Super Funds: How Do They Work?
Superannuation or super fund is one of the most important financial assets you can turn to during retirement. Although it is obligatory in Australia, many people are still in the dark of what super funds are and how they work.
There is no doubt that this fund has a huge role in our financial future. It is important to erase any confusion you feel about it, so here’s a guide that we prepared to help you out.
What is a super fund?
Super funds became compulsory in 1991. It is a form of forced retirement savings to ensure that Australians don’t rely solely on aged pension.
The idea is to set aside a small part of your salary from the day you start working. With this, you should have sufficient money to get by during retirement without needing assistance from the government. Not everyone retires with the same amount of super funds. Several factors determine the amount you get.
How do you make your super fund grow?
Employers are required by law to pay 9.5% of your annual salary every year. If you have an annual salary of AUD 1,000,000, your employer will contribute AUD 95,000 to your chosen super fund. The contribution will then be invested in various assets such as commodities, shares, cash, and property on your behalf.
The investment will grow over the course of your working life. You can withdraw the funds once you stop working.
Exceptions in super fund contribution
There are a few instances where the employer is not mandated to pay your super fund. This includes:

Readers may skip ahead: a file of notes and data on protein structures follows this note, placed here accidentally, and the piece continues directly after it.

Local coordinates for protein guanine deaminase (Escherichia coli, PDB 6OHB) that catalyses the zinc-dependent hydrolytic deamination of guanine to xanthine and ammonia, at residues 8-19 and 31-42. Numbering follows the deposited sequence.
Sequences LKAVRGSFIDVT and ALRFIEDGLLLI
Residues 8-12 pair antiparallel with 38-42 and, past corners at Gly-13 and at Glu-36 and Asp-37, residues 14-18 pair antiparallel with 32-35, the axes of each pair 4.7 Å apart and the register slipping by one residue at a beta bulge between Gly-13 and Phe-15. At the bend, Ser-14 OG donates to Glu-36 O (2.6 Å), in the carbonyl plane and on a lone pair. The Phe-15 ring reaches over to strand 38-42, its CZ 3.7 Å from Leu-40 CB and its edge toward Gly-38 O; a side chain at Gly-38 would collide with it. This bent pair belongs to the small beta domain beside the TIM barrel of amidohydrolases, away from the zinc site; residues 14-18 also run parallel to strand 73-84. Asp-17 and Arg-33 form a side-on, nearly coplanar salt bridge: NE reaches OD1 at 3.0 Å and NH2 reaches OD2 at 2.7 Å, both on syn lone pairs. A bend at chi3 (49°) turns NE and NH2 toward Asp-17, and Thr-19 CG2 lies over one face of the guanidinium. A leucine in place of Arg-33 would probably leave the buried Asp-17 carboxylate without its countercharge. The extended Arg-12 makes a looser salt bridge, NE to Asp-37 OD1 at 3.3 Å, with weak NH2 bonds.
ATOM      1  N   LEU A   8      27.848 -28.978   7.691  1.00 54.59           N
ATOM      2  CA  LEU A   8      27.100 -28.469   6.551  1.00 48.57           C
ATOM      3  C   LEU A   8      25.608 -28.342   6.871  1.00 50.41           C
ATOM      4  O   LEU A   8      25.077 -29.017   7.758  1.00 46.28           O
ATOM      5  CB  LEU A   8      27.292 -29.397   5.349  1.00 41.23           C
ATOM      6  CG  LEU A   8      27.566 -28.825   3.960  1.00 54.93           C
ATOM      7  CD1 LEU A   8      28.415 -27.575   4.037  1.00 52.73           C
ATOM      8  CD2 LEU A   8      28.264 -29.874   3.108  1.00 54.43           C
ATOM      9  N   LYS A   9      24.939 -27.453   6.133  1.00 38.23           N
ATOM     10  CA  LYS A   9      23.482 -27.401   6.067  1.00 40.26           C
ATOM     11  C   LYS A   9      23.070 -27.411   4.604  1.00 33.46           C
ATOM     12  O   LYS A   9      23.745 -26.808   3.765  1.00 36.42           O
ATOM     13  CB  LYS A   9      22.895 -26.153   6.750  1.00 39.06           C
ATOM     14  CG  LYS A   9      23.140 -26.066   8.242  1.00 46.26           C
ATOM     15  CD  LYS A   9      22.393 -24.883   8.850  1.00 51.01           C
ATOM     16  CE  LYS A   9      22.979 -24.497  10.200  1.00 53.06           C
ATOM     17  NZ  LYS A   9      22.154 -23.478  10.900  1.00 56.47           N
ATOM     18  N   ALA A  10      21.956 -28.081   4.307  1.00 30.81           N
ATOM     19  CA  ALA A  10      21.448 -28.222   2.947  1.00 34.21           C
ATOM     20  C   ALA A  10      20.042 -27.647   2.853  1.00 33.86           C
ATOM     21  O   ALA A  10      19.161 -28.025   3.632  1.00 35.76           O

- Having a monthly salary of less than AUD 450
- You render less than 30 hours of work every week and you are under 18
- You are not an Australian resident and work outside Australia
Type of super funds to choose from
- Industry super funds
These are non-for-profit funds focused on a specific industry. These are open to all Australians. The profits return into the fund to benefit members.
- Retail super funds
These are for-profit funds owned by huge financial institutions such as banks or insurance providers. The profits are divided between financial advisers, shareholders, and members.
- Member-owned funds
These do not belong to the official Industry Super Funds group. Some are reserved for Australians residing in a specific state.
There are two ways to manage your super. This depends on how much you want to be hands-on in controlling your fund.
- Pre-made investment portfolio
Majority of Australians invest their super in this portfolio since it needs the least amount of work. The pre-made options are crafted according to risk-level such as “balanced”, “conservative”, “growth” and “high growth”.
Investment teams completely monitor the funds for you. They put the funds in various assets such as fixed interest, cash, property, local, and international shares. Most pre-made portfolios offer a default option. This spares you from the hassle of choosing the type of investment if you don’t want to.
- Build-your-own investment portfolio
This type of portfolio allows you to choose single asset classes to invest in. A pre-made portfolio normally invests in 6 to 7 asset classes. With a build-your-own investment portfolio, you can choose to focus on property and shares. You can even invest 100% of your funds to one asset class.
Compare super funds to maximise profit
A better fund enables you to live more comfortably once you retire. Doing research early on in your professional life will spare you thousands of dollars. Here are some tips on how to do so:
- Check the fees they charge.
- Check the fund performance – preferably a 3 to 5-year time frame instead of one.
- Make sure that you understand and agree with the company’s investment strategy.
- Consider ethical investing if it matters to you.
Ensure Higher Super Fund Returns By Comparing Your Options
Different super funds charge different fees. They also have different approaches when it comes to investing your money. Our team at Makes Cents has created a comparison table of super funds to help you get started. Check it out today!